The Return of Sherlock Holmes
Characters in "Golden Pince-Nez"
Willoughby is the young man who is mysteriously murdered at the start of the story. Willoughby was an assistant to an old Professor who lived in a very secluded household. This poor guy was really in the wrong place at the wrong time; his death was a result of panic, not premeditation. While many of the murder victims in these stories either had it coming, like Peter Carey, or were involved in something shady themselves, like Pietro, Willoughby was a perfectly innocent guy who got killed randomly. In a lot of ways his murder is one of the most disturbing ones in the story collection.
The professor may not really be a professor at all. He's a Russian man masquerading as a Englishman, so he could be pretending to be a real professor as well. At any rate, this guy is definitely one of the more unlikable characters in these stories. Coram betrayed his fellow revolutionaries in Russia and ran off to England, where he started a new life. He doesn't appear all that remorseful, or sorry, for his actions, even after his wife confronts him. And it's really his fault that his wife was there in the first place. Coram had documents that could free an innocent man from prison in Siberia. Coram does try to hide his wife from the police at least, but he doesn't really do much else that could be considered helpful or decent. He seems more caught up in his work and his own safety.
Anna is Professor Coram's wife and is the murderer of Willoughby Smith. Anna and her husband are both Russian and they were involved in a revolutionary group which she refers to as "Nihilists." Nihilism is a type of philosophy that celebrates "nothing": life has no intrinsic meaning, morals don't really exist, etc. In this case, Anna is probably using the term to refer to the Anarchists, a revolutionary political group that was active in late-nineteenth-century Russia. The Russian Anarchists wanted to overthrow the entire government and many engaged in terrorist acts and assassinations. Government crack-down on revolutionary groups was also quite violent in this period in Russia. To read more about the Russian Anarchists, check out this site, with lots of links and articles and this site, which, gives a rundown of the historical events leading up to the Russian 1905 Revolution.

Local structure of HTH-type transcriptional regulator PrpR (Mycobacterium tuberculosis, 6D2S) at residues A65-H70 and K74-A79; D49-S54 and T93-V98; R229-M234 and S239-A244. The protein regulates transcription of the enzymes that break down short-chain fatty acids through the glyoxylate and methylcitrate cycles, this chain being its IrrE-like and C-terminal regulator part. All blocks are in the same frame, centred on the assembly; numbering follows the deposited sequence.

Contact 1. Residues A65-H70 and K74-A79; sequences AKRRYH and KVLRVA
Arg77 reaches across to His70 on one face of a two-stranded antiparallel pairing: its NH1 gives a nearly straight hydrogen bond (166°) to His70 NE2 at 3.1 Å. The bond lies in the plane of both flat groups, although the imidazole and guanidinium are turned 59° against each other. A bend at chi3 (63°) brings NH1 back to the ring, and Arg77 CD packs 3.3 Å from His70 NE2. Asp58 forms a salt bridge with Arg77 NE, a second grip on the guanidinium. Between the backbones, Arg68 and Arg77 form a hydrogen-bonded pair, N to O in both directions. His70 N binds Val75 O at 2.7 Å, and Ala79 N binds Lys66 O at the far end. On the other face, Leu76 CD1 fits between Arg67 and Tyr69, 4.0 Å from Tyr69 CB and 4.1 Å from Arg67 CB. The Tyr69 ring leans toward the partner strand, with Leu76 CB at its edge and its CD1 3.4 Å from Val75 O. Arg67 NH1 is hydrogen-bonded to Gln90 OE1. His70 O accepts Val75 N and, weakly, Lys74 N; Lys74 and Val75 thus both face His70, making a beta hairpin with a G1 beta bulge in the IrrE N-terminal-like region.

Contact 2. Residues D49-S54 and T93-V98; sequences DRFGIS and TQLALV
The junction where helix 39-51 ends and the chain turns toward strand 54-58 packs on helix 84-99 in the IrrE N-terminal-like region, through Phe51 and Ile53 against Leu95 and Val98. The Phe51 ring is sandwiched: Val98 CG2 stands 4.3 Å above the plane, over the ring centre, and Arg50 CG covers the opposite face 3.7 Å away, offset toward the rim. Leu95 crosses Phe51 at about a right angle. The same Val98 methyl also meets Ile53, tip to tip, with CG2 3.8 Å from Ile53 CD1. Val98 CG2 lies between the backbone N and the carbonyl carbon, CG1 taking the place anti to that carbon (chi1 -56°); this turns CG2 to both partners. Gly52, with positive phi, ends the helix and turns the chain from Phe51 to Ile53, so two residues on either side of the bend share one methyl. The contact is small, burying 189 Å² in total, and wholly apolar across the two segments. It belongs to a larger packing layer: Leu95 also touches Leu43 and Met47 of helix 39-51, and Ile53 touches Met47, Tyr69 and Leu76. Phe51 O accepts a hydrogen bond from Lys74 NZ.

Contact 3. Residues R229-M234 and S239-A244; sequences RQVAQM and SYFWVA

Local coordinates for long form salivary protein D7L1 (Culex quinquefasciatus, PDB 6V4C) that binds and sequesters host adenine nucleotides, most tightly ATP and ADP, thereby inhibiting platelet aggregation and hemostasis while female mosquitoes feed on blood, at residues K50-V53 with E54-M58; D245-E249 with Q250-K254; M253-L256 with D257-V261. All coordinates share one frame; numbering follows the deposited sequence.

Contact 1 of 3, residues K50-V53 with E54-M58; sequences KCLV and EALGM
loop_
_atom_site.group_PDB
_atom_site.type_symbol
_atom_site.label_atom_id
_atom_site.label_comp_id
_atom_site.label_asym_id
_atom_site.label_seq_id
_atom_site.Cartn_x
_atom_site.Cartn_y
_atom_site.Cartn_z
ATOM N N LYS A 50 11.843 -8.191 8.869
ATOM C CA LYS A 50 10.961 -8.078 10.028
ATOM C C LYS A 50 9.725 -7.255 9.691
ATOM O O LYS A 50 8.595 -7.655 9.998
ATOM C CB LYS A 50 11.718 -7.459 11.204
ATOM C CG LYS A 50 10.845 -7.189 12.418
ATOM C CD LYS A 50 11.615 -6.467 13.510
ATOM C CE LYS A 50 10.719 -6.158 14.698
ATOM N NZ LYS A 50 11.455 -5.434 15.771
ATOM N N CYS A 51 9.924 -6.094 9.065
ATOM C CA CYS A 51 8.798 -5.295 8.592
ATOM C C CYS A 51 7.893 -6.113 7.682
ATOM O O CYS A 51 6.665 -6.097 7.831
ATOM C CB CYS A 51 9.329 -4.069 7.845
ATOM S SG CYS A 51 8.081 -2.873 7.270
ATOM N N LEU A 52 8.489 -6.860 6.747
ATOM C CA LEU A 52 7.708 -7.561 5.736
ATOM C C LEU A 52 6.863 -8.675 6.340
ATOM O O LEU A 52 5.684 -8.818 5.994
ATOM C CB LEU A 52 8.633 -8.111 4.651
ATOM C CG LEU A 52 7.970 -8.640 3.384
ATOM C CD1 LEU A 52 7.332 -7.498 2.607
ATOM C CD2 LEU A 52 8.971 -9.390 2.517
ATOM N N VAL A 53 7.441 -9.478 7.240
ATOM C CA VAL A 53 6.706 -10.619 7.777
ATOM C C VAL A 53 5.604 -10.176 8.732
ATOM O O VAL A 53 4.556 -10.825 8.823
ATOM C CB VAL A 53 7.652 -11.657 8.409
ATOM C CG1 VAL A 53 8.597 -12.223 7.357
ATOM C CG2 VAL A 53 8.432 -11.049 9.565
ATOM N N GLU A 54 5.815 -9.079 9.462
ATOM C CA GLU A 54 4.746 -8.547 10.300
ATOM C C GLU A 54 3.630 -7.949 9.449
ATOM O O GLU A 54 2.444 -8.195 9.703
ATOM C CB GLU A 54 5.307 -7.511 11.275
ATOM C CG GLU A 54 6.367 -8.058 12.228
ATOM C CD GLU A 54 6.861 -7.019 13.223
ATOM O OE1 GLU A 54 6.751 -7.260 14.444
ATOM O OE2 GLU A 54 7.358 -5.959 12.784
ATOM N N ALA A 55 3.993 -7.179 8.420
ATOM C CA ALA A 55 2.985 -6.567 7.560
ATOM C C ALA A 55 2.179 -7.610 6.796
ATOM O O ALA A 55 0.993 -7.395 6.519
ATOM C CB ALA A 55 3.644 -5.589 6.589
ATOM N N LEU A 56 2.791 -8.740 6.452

Despite being a murderer, Anna is a highly sympathetic figure. She is basically blind without her glasses, and in the era before contacts and LASIK eye surgery, this was a real hardship. She also suffered time in prison in Russia and is married to a total jerk who abandoned her and their colleagues. Anna's quest is a noble one: she's trying to rescue a man named Alexis from jail. Anna ends up killing Willoughby in a panic, and after confessing everything to Holmes, she commits suicide by a poison capsule.
This is the man whom Anna was trying to rescue from jail. The fate of Alexis is why Anna broke into Coram's house, where she attempted to steal some documents that could free Alexis. Anna describes Alexis as a very close and loved friend, though there may have been more to that relationship. Anna never comes out and says directly. Fortunately, Holmes and Watson take the documents to the Russian Embassy as the story ends, and Alexis is presumably freed from jail in the future.
Wilson is the police officer who is at Professor Coram's house when Holmes arrives, and he answers Holmes's questions regarding the crime scene.
Mrs. Marker, Susan Tarlton, Mortimer
These people are all members of Professor Coram's household staff, and none of them really heard or saw anything that could help explain Willoughby's mysterious murder.